Last March, Jigme Dorji of the Royal Manas National Park Department of Forestry approached us for funds to begin a community-led habitat restoration project. The village of Tanzema has lived with wild elephants near them for generations and they are now dedicated to restoring their habitat.
The goal for the local residents and farmers is to mitigate human-elephant conflict in the most effective and wildlife-friendly manner as possible. This includes replanting of forest areas to encourage natural foraging, providing a clean water source and mineral salt lick, and the construction of a community center. It is important to note that this project was proposed by the villagers and the labor is being done by them.
While the clean water system is being built to deter elephants and keep them on the perimeter of their city, it is also helping to provide the people of the community with clean drinking water. While the watering holes will be most useful in winter, the salt licks are replenished monthly. The sites seem to be getting much traffic from elephants!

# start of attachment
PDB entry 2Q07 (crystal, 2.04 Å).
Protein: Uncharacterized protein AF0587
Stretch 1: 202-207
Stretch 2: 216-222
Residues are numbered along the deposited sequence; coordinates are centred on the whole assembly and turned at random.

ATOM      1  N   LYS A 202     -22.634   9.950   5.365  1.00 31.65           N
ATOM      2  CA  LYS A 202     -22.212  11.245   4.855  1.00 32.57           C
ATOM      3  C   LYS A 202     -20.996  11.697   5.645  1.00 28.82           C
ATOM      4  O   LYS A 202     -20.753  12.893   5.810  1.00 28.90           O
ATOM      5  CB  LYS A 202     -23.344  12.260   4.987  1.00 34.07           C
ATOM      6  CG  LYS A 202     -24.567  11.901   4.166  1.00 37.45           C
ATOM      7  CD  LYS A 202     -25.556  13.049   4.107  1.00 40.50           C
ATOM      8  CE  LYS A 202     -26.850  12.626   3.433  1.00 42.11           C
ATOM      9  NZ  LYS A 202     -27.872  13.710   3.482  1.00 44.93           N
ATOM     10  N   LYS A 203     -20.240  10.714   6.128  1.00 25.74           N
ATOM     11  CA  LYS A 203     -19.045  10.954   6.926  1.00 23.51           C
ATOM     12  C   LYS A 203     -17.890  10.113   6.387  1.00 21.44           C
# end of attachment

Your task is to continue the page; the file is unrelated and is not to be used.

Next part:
We are happy to report that the community center is 50% complete. It will have a meeting hall, a prayer center, two guest houses, and bathrooms.
So far the villagers have encountered one elephant that came into the village that stayed for two days; they were able to chase him away without the use of any negative stimuli. Two cows were taken and eaten by Bengal tigers during the project which only strengthened the resolved of the villagers to find and use the best methods possible to keep both people and animals safe.
In the next year, the community hopes to plant native trees for the elephants to eat and construct a nature trail. We very much look forward to continued updates from this area. We are inspired by the villagers’ dedication to protecting and coexisting with their natural surroundings.